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Football ready for post-Thanksgiving ‘row’ in Kalamazoo

November 26, 2014
Rod Carey

Rod Carey

So it all comes down to this.

Rod Carey and the NIU Huskie football team will work off their turkey dinners Friday morning in Kalamazoo, where the final game of the regular season means everything.

Carey and Co. must beat NIU alum P.J. Fleck’s Western Michigan Broncos to win the Mid-American Conference West Division and earn their ticket the Dec. 5 Marathon MAC Championship in Detroit.

“It would mean a lot to the fifth-year guys, obviously. We all know that if we win this game, we win the MAC West. It’s pretty obvious; you don’t have to spend a lot of time hammering it but it’s something that we talk about,” Carey says.

“This group of seniors is really responsible for a lot of the success that we’ve had and are having. I think they really want that, and so it’s been something they’re busting their tail to try and get – and it’s right in front of them now,” he adds.

“This team knows how to work. I think that’s our biggest attribute. They aren’t satisfied with what’s in the past. They’re always trying to work toward the future, and that’s what I think this team is and what I think we have to continue to be day to day.”

A fifth consecutive trip to Ford Field is “a great opportunity,” tight end Luke Eakes confirms, but it will require the team to not look for the bright lights that shine beyond Friday’s 60-minute challenge.

“We need to just focus on the game, not the championship possibility; last time we did that, we lost. We just need to stay focused on beating Western,” Eakes says. “It’s like a playoff game for us, so we just need to shut up and play, week in and week out.”

Akeem Daniels

Akeem Daniels

NIU’s mentality heading to Kalamazoo for a must-win contest is no different than any weak of the season, tailback and fifth-year senior Akeem Daniels adds.

“You treat each game the same way going in. You work hard, watch a lot of film in preparation and go out to play on game day. We just want to become 1-0 this week,” Daniels says. “Where we’re at in the season (is) a time when everyone has to give a little bit more than you did last week, come out aggressive, execute our plays … (we) can’t make any dumb decisions at this point.”

Winning won’t come easy.

Fleck, whose Broncos went 1-11 in his first season, are 8-3 this year, and they’re rowing their boats on the friendly home turf of Waldo Stadium.

Pumped up yet? Kickoff for the #MACtion is scheduled for 10 a.m. Central Time. Huskie fans not making the road trip can watch the game on ESPNU or listen to the play-by-play on AM-560 from Chicago or 92.5-FM from DeKalb.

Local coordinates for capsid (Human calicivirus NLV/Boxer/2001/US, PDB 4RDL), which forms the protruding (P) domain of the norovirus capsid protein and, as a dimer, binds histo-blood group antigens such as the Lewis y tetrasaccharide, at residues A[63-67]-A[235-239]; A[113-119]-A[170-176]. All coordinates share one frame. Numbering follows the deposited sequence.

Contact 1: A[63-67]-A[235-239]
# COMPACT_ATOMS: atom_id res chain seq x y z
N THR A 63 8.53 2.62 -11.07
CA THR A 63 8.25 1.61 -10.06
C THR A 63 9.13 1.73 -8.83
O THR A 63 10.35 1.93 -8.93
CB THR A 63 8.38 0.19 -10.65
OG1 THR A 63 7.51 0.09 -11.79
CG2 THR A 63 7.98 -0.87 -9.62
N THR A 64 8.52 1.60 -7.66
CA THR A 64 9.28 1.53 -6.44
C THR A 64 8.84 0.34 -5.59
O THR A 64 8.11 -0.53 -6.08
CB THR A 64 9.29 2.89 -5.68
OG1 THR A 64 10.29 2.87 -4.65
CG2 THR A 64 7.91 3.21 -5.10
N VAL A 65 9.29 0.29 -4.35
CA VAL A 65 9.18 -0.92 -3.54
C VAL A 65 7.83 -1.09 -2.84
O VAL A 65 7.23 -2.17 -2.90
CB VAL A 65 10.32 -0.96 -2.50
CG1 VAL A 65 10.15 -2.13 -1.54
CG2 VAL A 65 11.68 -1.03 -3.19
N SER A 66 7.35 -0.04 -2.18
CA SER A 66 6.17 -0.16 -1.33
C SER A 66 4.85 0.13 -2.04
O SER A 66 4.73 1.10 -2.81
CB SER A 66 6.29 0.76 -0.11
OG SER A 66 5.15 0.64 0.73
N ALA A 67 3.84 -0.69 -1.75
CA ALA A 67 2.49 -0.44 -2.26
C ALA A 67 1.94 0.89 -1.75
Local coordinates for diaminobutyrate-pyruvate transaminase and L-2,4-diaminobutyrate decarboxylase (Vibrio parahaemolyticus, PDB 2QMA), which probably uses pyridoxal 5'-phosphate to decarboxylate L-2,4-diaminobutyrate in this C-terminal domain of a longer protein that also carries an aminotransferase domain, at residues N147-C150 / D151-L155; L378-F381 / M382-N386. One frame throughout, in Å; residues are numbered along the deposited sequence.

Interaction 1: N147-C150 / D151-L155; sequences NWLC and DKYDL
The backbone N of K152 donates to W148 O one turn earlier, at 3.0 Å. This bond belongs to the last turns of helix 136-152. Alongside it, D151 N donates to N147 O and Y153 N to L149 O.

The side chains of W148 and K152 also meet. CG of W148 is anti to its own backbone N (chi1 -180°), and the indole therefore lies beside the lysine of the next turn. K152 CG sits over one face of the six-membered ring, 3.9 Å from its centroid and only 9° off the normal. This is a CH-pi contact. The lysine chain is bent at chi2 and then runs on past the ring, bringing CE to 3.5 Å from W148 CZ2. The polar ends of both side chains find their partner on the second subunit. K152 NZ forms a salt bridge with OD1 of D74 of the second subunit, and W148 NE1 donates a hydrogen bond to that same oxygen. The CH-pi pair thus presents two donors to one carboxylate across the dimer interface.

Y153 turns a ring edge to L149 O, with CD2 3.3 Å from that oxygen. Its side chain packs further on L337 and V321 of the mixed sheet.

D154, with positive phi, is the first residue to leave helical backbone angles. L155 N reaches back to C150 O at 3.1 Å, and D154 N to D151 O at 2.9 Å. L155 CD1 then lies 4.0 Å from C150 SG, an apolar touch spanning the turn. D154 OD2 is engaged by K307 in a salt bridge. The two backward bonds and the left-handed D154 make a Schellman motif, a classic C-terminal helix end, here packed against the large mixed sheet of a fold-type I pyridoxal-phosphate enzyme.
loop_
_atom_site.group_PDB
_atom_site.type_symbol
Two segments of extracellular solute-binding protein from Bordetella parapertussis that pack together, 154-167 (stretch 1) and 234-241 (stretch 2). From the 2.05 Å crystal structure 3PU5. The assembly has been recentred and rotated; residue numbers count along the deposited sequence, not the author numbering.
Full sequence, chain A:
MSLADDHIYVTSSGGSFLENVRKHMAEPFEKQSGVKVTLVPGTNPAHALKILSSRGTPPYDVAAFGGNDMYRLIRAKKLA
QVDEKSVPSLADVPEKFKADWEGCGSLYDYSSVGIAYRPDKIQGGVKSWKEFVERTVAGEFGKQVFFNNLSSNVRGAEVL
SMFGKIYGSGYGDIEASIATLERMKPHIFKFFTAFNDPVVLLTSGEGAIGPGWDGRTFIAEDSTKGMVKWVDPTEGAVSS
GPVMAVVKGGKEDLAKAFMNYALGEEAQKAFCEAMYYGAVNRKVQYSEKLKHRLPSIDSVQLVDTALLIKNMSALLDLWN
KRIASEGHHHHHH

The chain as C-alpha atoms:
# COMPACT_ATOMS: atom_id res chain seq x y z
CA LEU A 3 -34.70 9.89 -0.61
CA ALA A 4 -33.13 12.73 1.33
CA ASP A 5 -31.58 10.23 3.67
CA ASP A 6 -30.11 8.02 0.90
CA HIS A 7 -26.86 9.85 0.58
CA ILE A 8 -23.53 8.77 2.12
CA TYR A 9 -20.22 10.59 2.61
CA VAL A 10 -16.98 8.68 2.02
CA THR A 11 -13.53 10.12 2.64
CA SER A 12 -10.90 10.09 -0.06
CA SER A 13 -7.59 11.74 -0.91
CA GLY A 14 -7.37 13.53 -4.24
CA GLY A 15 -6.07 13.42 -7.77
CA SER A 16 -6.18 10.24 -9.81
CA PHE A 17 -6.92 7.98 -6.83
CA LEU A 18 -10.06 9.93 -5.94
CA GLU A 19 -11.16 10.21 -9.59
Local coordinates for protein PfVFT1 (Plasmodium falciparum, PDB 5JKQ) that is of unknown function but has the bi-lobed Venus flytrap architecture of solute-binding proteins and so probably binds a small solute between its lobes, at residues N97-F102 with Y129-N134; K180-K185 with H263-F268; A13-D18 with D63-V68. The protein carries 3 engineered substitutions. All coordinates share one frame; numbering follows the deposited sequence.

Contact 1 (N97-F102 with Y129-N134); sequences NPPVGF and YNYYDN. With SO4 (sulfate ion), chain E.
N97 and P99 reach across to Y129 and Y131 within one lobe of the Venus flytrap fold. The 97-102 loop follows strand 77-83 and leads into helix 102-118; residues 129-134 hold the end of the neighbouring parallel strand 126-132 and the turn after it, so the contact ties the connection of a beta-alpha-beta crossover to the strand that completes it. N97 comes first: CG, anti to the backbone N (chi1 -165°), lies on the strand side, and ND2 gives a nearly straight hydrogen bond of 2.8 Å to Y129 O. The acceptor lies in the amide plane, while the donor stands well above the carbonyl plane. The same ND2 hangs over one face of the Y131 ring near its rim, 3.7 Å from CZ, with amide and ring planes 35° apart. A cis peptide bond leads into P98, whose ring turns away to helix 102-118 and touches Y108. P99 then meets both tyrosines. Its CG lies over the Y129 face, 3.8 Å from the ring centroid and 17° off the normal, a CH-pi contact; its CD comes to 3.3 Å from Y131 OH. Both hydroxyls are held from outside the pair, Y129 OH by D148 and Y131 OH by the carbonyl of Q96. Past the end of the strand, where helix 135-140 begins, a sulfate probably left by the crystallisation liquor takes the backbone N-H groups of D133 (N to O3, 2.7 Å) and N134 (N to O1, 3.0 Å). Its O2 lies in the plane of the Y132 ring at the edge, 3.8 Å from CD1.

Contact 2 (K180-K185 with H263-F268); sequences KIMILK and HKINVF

Carey, who rates his NIU run defense “good, not great” during the past few games, is aware of the threats posed by WMU running back Jarvion Franklin.

Franklin is “big, physical, has good feet, downhill type of guy. If you let him get a head of steam, he has good steam and he can really play physical. He’s just a good running back in a long line of really good running backs in this conference this year. It’s more than I can remember in my time in the MAC in any one given year,” Carey says.

Dechane Durante

Dechane Durante

“He’s a big back that has good feet and speed, and as the season has gone on, his pad level has gotten lower because, as a freshman, you tend to run taller because you could in high school,” the coach says. “The experience has done well for him.”

Playing defense is “trying to not let them score points” and “not about not letting them get yards,” he adds. “If you have a team in third and eight, you can’t let them off of the hook. You have to make them punt or line up for a field goal. That’s probably what we’ve been doing better the past few weeks.”

Safety Dechane Durante calls the Bronocs “one of the best offenses in the MAC right now and all season.”

“They have a really good running back and a really good receiver that makes a lot of big plays for them down the field. They have a lot of explosiveness on the offensive side of the ball. I’m looking forward to the challenge of stopping them,” Durante says. “We go into every game with a goal of stopping the run and keeping them under 100 rushing yards. After the Central game, we had to come with more tenacity in stopping the run – not changing things; just making a point and executing.”

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